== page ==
Thursday, June 02, 2011

VA Naipaul Is a Fool

OK, so anyway, there’s really nothing that needs to be said about the following article. Naipaul seems to be able to indict himself well enough.

I would suggest everyone send him a book by a female writer of their choice, but it would do no good. He seems to be one of those types of people who need to manufacture the worst kind of reductionism. Talent is not distributed by gender or race. But we know that. I hope that someone pours a drink over his head at the next mucky-muck Nobel soirée.

Anyway, just in case you didn’t see it:

VS Naipaul finds no woman writer his literary match – not even Jane Austen
Nobel laureate says there is no female author whom he considers his equal

Amy Fallon The Guardian, Thursday 2 June 2011

VS Naipaul, no stranger to controversy, has lashed out at female authors, singling out Jane Austen for particular criticism. Photograph: Eamonn McCabe

VS Naipaul, no stranger to literary spats and rows, has done it again. This time, the winner of the Nobel prize for literature has lashed out at female authors, saying there is no woman writer whom he considers his equal – and singling out Jane Austen for particular criticism.

In an interview at the Royal Geographic Society on Tuesday about his career, Naipaul, who has been described as the "greatest living writer of English prose", was asked if he considered any woman writer his literary match. He replied: "I don't think so." Of Austen he said he "couldn't possibly share her sentimental ambitions, her sentimental sense of the world".

He felt that women writers were "quite different". He said: "I read a piece of writing and within a paragraph or two I know whether it is by a woman or not. I think [it is] unequal to me."

The author, who was born in Trinidad, said this was because of women's "sentimentality, the narrow view of the world". "And inevitably for a woman, she is not a complete master of a house, so that comes over in her writing too," he said.

He added: "My publisher, who was so good as a taster and editor, when she became a writer, lo and behold, it was all this feminine tosh. I don't mean this in any unkind way."

The criticism from the author is unsurprising. Naipaul is no stranger to criticism. In the past Naipaul has criticised India's top female authors for their "banality" on the topic he is best known for writing about, the legacy of British colonialism.

He also had a long-running feud with US travel writer and author Paul Theroux.

Their 30-year friendship came to a sudden end, after Theroux discovered that a book he gave Naipaul had been put on sale for £916. The comments were dismissed by the Writers Guild of Great Britain, which said it would not "waste its breath on them". Literary journalist Alex Clark said: "Is he really saying that writers such as Hilary Mantel, AS Byatt, Iris Murdoch are sentimental or write feminine tosh?"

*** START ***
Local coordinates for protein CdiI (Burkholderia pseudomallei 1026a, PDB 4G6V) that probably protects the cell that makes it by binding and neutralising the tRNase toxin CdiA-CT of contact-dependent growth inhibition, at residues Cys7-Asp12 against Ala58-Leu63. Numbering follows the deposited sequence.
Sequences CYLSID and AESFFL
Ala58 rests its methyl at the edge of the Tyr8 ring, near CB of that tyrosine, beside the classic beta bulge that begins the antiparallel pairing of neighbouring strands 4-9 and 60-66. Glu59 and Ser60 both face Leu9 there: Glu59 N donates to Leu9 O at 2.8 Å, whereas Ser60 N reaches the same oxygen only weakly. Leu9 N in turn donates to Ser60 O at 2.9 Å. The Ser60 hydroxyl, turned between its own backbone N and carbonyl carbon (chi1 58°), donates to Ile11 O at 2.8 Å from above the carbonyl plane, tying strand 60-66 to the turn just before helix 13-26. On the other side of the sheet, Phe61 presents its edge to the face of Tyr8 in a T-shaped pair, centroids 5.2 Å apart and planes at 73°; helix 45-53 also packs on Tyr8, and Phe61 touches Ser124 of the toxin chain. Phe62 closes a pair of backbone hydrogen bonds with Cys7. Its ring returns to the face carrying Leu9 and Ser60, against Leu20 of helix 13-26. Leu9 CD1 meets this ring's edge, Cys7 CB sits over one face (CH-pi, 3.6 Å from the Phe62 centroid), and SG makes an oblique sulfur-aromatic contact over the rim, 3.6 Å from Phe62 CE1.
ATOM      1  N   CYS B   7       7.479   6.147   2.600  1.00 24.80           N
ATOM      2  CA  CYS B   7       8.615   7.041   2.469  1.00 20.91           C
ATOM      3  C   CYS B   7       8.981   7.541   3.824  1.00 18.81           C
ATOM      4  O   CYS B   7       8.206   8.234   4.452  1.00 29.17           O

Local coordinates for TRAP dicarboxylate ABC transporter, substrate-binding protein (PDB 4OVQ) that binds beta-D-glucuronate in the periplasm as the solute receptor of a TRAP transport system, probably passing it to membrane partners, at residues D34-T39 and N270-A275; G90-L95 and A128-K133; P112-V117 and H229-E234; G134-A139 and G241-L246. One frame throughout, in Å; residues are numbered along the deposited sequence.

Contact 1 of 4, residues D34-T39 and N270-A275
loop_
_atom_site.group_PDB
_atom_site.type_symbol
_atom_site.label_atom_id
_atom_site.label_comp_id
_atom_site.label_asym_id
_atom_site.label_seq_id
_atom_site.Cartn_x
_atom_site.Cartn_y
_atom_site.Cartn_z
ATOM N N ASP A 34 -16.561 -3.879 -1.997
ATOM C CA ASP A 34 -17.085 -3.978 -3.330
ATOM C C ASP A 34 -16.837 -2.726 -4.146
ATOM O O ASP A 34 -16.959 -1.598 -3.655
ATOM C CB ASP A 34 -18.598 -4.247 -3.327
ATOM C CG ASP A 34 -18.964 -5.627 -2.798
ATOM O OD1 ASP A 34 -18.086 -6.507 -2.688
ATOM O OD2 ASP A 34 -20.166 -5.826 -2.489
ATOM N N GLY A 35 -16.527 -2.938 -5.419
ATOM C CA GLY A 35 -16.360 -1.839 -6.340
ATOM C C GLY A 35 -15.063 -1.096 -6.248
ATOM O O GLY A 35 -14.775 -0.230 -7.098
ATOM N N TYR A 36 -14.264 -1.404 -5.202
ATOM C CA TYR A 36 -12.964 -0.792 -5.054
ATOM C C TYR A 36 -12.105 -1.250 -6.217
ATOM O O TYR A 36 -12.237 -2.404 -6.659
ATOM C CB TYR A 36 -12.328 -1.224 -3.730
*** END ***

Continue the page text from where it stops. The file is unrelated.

Literary critic Helen Brown described them as "arrogant, attention-seeking".He should heed the words of George Eliot – a female writer – whose works have had a far more profound impact on world culture than his."


At 6/02/2011 1:50 PM, Blogger Outsideofacat said...

wow. i nearly missed that. how did i miss that?! thanks for posting this.

At 6/02/2011 6:04 PM, Blogger John Gallaher said...

It's the sort of absurd thing that not a single writer, no matter how sexist or megalomaniacal, would agree with him on. He’s pretty far out to sea. But of course, if attention is all he wants, then, well, as Charlie Sheen would say: “Winning.”

At 6/02/2011 7:20 PM, Anonymous Jeannine Hall Gailey said...

Naipaul versus Margaret Atwood in a anti-sentimentality throwdown: Atwood would kick his ass so hard.

At 6/02/2011 7:45 PM, Blogger John Gallaher said...


I agree, and even if you're wrong about the outcome of this single fight, you're still right, because after Atwood, there would be Virginia Woolf, and on and on.

His position is not just indefensible, but downright infantile, acting out behavior.

At 6/02/2011 10:43 PM, Blogger Supervillainess said...

Exactly, it's the whole legacy of female-anti-sentimentality, to which I hope to make a modest contribution!

At 6/03/2011 12:08 AM, Blogger Outsideofacat said...

john - you know, when i was reading the article i did think, "boy, aren't you a bit full of yourself", so the sheen comparison hits the nail on the head. :)

At 6/04/2011 4:55 AM, Blogger Delia Psyche said...

Persuasion is probably my favorite novel

At 6/04/2011 6:25 AM, Blogger John Gallaher said...


The importance of keeping the writer and the work as far awy from each other as possible.

At 6/04/2011 10:53 AM, Blogger Delia Psyche said...

Is Captain Wentworth Tom Lefroy? Is Anne's opinion of Bath the same as Austen's? The self-revelatory nature of Persuasion is curious when you consider that Austen abandoned The Watsons because it was too autobiographical. She must have known that Anne would remind her family of her; nevertheless, she finished a slightly rough version of the novel. Did sensing her own impending death prompt her to become more confessional? Great fucking book.


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